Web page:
After breakfast we transfer to the beautiful valley of Son-Kul lake and have lunch in Kochkor village, a hub for the surrounding Kochkor valley. The local Kyrgyz are hospitable and affable people working in agriculture and traditional Kyrgyz crafts. Here we will visit a felt carpet making display and handicrafts shop along with an excursion to see local needlewoman. We then continue to Son-Kul (also spelled Song Kol) lake. The scene that greets you in Son-Kul is surprising. The wide, brilliant, steel- coloured expanse of the water appears majestic, quiet, and transparent.
We have a traditional nomad dinner and tonight we are accommodated in yurts at the bank of the lake. A yurt is more sophisticated than a tent, but still relatively basic accommodation. The yurt camps do not have shower facilities, but will have access to water and a private area for washing. The toilets are “outhouse” style, at a distance from the yurts – please ensure you bring a torch for night-time visits (head-torches are particularly useful!). Single and twin share travelers will need to share for the following 2 nights as yurts are limited and take 3 to 4 people each.
Day 24: Son-Kul
Accommodation: Son-Kul Yurt Camp.
We will be greeted by the wide, brilliant, steel-coloured expanse of the lake, majestic and peaceful, then enjoy a visit to the shepherds’ yurts before ascending to one of nearby hills to see a beautiful panoramic view of the lake, described as being one of the loveliest spots in central Kyrgyzstan. We will also have the opportunity for some horse riding.
Day 25: Son-Kul - Bishkek
Accommodation: 2 nights at Ak-Keme Hotel or similar.
After breakfast we transfer to Bishkek via Suusamyr valley within a high steppe plateau 2,200 metres above sea level. Although we will be only about 160 kilometres from Bishkek this is also one of the more remote and rarely visited regions of Kyrgyzstan. Locally there are signs of early settlement here dating back to between the 9th C and 11th C. In Soviet times this was one of the major sheep breeding areas in the country and today there are some 4 million sheep driven up over the mountain passes in spring to graze on the luscious grasses of the steppe. This place is the motherland of legend Kyrgyz Hero, Kogomkul.
Day 26: Bishkek
Accommodation: Ak-Keme Hotel or similar.
Bishkek is a relatively young city with quite a checkered history that started as a garrison town and was only given its Kyrgyz name in 1991. It has quite beautiful gardens and tree plantings, including 2 century-old oak trees near the National Museum, one of the places visited in our morning schedule. We also visit the White House, a palace made of white marble housing the Kyrgyz government, the president’s office and the republic parliament. Behind the White House is Panfilov Park with nice walkways and water features. We then visit Freedom Avenue before lunch in a local cafe.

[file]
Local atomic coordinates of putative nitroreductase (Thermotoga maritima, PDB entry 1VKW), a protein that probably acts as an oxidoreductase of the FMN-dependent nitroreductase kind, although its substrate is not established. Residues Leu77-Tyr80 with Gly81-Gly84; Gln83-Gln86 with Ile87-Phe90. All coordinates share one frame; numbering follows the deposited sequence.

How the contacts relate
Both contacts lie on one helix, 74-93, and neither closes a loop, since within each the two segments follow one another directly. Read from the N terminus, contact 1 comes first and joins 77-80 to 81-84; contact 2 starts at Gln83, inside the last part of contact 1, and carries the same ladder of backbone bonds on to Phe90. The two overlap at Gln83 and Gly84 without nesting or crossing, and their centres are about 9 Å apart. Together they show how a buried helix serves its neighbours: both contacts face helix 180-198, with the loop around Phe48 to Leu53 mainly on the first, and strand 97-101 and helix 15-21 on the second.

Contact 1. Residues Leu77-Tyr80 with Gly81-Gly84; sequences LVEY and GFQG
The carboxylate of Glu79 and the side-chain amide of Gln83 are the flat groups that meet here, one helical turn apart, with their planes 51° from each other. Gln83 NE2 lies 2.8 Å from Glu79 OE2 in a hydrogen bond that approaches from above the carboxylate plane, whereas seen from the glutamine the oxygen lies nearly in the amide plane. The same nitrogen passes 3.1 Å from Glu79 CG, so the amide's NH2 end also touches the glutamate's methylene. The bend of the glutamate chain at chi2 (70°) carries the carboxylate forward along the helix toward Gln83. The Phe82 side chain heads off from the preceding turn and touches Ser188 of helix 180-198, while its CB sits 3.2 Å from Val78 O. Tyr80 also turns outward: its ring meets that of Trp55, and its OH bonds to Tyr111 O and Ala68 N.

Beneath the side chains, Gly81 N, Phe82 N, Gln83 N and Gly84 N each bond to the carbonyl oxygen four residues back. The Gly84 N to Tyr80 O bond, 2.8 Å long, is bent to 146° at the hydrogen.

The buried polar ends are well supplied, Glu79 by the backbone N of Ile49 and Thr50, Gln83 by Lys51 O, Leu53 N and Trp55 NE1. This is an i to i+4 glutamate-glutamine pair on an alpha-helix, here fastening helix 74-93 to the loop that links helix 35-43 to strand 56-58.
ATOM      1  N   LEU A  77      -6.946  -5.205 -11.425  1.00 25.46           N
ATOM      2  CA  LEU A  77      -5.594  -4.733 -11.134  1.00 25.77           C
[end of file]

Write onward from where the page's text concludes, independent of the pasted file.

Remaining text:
After lunch we visit a traditional Asian Bazaar with some free time to enjoy the markets and shop for local crafts if you wish. Dinner will be at a local café.
Day 27: Bishkek
The tour ends today after breakfast.
Clients taking the extension into Tajikistan will be transferred to the airport in the afternoon for a flight to Dushanbe. Flight departs at 3:00 pm.
- Group size is limited to a maximum of 16 participants.
Includes / Excludes
What’s included in our Tour
- 26 nights of accommodation.
- Services of an Odyssey Tour Leader.
- Full board while on tour (starting with Dinner on Day 1)
- Transport and field trips as indicated.
- All internal flights and taxes.
- Applicable entry fees and services of local guides.
- Service charges and gratuities.
- Detailed tour information booklet.
What’s not included in our Tour
- Comprehensive travel insurance.
- International return airfares including taxes.
- Items of a personal nature.
- Visas for entry, if required.
Participants must be in excellent health, extremely mobile and live an active lifestyle. Program activities may include up to 6 hours of continuous strenuous, moderate-to-fast paced activities per day on varied terrain.
Make it a private tour
Easing your journey
Crossing international borders with restrictions
The list of requirements to travel internationally has changed and will continue to change for several years. Odyssey is here to assist you in managing your way through these requirements:
For more information see our Crossing international borders with restrictions page.
Book With Confidence
If less than 30 days before your tour starts you are unable to travel as a result of Government travel restrictions, Odyssey Traveller will assist you with a date change, provide you with a credit or process a refund for your booking less any non-recoverable costs.
See Terms and conditions for details.
Peace of Mind Travel
The safety of our travellers, tour leader, local guide and support staff has always been our top priority and with the new guidelines for public health and safety for keeping safe for destinations around the world, we’ve developed our plan to give you peace of mind when travelling with us.